Recommendation letters for graduating students

  1. "Jan 26, '08 by llg Guide I run a summer extern program that requires letters of recommendation from at least one clinical instructor. I have also been involved in hiring many new grads for staff nurse positions. So, I have read a lot of such letters. I've also written some letters.

    As others have said, I can read between the lines. When I see words like "outstanding" and "exceptional," I know that this is a student that is significantly above average. When I don't see those types of words, I don't get the same message.

    The types of things I am interested in knowing about include things like:
    Reliability and dependability

    1. Ability to learn quickly

    2. Ability to learn/handle complex information

    3. Energy level & Stamina -- not "bouncing off the walls," but someone who is going to have the physical and mental stamina to sustain a high level of performance over a full 12-hour shifts 3 days per week, week in and week out. No wimps need apply.

    4. Perseverence, determination, etc. -- See #3

    5. Able to take constructive feedback that is critical of her performance -- A new nurse needs to be able to handle the fact that she will probably struggle in that first year and have a few problems to cope with. That can be very stressful for people used to being "the head of the class" and some get very defensive when you try to give them some guidance.

    6. A pleasant temperament -- gets along well with all types of people and doesn't get upset easily.

    7. High standards -- but realistic

    That's what most of us are looking for when we hire. Yes, specific nursing skills and knowledge are nice plusses -- but if there are a few gaps there, we can usually fix that. We can teach them the specific facts and technical skills they need for the job. We just need a good basic nursing foundatin to build on. But we need the new hire to be a "good fit" on the inside in terms of personality for things to work out. "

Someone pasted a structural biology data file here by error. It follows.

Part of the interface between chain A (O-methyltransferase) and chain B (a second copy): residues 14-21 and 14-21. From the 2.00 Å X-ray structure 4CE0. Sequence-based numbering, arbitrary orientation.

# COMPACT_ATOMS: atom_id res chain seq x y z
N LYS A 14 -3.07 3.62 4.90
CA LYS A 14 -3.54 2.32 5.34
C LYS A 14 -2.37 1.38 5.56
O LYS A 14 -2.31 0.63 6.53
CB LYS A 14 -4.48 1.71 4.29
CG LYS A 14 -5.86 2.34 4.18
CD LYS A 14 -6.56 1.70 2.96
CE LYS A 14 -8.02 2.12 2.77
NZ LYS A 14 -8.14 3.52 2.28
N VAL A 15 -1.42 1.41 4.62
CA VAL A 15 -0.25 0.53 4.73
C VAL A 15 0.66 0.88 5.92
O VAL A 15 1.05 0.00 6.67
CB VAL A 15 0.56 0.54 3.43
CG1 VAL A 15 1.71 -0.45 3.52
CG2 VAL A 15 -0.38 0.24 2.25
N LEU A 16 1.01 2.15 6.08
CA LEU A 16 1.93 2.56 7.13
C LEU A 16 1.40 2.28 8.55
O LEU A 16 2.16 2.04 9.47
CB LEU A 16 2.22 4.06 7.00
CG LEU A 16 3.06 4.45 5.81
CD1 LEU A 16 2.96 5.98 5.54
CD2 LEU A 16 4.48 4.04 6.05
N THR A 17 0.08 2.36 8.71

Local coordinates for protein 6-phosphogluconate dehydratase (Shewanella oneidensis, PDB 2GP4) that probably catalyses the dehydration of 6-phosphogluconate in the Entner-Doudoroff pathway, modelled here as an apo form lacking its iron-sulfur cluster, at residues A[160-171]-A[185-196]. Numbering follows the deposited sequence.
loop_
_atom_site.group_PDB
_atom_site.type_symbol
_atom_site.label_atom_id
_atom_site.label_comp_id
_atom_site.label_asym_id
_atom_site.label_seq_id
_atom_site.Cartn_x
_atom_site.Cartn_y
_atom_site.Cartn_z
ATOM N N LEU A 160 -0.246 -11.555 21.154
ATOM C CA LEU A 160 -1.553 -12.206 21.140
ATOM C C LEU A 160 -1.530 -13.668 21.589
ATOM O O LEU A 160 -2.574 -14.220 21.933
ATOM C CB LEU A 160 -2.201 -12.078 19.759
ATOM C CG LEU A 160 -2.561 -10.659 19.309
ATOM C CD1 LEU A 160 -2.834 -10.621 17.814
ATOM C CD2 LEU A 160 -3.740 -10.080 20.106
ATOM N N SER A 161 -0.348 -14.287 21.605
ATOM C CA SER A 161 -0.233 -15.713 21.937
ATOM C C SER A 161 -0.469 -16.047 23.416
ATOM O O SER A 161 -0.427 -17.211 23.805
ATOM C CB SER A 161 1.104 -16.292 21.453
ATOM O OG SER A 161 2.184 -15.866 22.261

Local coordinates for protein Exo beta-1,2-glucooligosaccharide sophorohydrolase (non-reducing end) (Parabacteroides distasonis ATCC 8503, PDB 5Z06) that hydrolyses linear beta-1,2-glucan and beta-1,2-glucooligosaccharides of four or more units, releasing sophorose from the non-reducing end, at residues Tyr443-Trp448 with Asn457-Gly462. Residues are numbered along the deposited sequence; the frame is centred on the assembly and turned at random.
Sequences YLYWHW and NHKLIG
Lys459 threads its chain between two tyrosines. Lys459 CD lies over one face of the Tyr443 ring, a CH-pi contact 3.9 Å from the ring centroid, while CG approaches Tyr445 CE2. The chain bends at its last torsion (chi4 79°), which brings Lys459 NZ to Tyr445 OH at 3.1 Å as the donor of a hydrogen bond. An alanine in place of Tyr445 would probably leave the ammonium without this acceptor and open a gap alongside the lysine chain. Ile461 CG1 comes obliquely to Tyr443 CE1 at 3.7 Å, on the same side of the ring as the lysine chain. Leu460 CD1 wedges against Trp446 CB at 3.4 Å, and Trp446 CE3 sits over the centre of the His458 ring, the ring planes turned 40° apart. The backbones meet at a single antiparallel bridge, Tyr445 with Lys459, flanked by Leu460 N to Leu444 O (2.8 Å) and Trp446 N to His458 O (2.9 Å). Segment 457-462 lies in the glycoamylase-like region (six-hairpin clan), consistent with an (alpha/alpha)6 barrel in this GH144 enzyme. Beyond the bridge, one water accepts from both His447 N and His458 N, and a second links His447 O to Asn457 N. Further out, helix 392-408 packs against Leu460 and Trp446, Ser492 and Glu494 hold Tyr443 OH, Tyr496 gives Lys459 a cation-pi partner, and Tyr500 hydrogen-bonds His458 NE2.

The above thread was closed but I wanted to see if this is what hiring panels are looking for in letters of recommendations for students that are getting close to graduation and plan to look for a job in another place. Personally I wouldn't be as worried if I planned to work where I precept (as have lived my whole life here) but my family and I are planning a PCS to another instillation and I will have to start over. I am worried that the new places I apply to won't know me since I won't precept with them. I want to look good on paper in terms of my abilities and demeanor. I am in the top 1/3 of my class and have recently been offered an invitation to Sigma Theta Tau International as well as tutor for several nursing classes (6 to be exact). I have a work record that shows that I stay at a job for at least a year, usually more. I am asking the person who is my boss for tutoring to write a letter for me as well as the instructors I tutor for, since they know me best. I also have my clinical instructors who have said they will write a letter for me. The only one who has asked about what to include is my boss for the tutoring. I think she is relatively new to that role and that may be why she asked what she should include. My clinical instructors and the teachers I tutor for seemed to know what to put in the letters. I appreciate any feedback for anyone who writes these letters as well as anyone who is on a hiring panel or a nurse manager. Thank you for your time and attention to this post!
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    About Call me sparky

    Joined: Nov '13; Posts: 16; Likes: 25
    nursing student/tutor; from US
    Specialty: hoping for the ER/ED